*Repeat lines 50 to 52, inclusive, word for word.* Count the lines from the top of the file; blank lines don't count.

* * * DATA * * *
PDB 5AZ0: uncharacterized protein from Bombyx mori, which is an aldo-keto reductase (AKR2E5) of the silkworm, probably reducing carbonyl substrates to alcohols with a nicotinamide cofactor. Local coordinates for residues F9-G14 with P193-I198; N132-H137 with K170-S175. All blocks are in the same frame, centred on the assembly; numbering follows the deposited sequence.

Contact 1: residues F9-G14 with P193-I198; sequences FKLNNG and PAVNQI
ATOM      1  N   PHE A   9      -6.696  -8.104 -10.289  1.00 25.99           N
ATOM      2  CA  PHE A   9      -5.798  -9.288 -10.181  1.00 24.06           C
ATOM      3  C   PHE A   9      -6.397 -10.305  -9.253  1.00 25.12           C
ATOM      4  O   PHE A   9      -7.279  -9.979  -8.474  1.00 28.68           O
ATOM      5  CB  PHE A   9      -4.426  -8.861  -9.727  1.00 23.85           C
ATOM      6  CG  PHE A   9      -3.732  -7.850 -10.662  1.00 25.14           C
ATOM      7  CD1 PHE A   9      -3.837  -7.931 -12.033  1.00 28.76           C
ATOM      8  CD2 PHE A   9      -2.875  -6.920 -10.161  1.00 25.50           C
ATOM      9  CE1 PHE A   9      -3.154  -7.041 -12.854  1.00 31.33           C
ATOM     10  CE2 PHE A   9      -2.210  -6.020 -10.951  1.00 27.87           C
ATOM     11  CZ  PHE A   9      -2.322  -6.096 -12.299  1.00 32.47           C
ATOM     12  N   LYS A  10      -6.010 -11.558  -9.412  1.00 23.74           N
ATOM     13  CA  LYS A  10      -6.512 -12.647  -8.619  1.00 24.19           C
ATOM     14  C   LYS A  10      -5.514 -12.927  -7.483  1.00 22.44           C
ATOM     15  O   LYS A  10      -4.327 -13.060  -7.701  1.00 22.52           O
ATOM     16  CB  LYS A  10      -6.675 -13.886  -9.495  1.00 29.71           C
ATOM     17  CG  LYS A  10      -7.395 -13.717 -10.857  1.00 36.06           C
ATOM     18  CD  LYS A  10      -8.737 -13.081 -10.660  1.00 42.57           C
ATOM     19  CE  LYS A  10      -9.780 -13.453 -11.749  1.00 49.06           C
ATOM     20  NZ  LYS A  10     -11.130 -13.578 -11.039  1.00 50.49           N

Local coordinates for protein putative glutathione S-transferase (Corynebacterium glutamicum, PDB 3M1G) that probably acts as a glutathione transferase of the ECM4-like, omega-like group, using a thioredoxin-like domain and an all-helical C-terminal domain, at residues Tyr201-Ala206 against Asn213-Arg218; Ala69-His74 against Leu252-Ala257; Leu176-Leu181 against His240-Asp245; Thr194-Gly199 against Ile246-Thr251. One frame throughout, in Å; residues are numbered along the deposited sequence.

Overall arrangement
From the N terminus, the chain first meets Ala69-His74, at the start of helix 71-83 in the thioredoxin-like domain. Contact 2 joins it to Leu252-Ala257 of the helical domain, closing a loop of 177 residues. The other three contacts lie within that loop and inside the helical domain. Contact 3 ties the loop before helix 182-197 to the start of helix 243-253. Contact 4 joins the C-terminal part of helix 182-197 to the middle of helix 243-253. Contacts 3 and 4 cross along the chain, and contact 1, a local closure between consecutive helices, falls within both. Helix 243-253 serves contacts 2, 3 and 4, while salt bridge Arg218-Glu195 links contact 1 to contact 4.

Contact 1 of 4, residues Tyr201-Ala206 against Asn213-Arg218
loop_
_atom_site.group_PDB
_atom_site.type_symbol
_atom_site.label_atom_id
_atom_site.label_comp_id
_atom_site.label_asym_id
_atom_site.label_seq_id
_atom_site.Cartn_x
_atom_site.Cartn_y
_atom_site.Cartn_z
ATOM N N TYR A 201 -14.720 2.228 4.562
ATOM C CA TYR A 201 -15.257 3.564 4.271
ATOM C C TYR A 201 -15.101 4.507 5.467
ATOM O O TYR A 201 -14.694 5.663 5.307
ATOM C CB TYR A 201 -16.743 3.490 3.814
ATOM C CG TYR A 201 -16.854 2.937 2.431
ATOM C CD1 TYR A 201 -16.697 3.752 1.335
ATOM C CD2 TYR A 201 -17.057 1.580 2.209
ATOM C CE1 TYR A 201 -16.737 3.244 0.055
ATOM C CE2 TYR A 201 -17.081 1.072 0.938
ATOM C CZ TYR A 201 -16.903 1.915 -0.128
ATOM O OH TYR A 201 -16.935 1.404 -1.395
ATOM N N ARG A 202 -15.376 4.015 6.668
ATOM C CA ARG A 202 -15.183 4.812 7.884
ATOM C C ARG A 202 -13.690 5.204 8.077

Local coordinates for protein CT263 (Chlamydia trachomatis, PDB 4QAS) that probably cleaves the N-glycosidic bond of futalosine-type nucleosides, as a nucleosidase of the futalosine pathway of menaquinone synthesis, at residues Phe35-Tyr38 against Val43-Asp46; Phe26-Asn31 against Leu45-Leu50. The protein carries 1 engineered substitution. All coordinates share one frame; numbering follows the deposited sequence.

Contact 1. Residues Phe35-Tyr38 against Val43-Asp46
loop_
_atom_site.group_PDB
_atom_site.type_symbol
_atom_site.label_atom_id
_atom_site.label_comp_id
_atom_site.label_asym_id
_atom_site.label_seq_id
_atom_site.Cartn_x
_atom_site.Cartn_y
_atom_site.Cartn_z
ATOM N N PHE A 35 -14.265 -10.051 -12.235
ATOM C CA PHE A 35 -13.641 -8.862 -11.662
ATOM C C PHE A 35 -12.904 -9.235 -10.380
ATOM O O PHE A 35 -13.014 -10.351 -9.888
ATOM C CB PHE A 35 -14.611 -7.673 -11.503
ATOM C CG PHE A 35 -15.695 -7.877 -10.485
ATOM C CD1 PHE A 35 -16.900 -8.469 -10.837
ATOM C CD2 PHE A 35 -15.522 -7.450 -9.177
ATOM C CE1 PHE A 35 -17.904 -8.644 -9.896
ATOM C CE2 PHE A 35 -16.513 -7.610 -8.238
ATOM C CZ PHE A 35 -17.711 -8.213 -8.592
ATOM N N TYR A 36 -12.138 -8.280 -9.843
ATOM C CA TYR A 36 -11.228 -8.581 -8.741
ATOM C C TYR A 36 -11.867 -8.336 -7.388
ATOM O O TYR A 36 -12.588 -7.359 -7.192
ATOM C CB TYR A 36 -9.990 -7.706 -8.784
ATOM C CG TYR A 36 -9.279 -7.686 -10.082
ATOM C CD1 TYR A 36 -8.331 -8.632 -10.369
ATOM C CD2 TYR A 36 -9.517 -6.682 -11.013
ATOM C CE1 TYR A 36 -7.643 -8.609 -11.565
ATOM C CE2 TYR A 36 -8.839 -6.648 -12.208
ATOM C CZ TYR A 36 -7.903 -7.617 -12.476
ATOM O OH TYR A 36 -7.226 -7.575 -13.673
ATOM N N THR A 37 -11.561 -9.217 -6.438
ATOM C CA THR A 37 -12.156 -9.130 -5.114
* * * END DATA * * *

ATOM C CA ARG A 202 -15.183 4.812 7.884
ATOM C C ARG A 202 -13.690 5.204 8.077

Local coordinates for protein CT263 (Chlamydia trachomatis, PDB 4QAS) that probably cleaves the N-glycosidic bond of futalosine-type nucleosides, as a nucleosidase of the futalosine pathway of menaquinone synthesis, at residues Phe35-Tyr38 against Val43-Asp46; Phe26-Asn31 against Leu45-Leu50. The protein carries 1 engineered substitution. All coordinates share one frame; numbering follows the deposited sequence.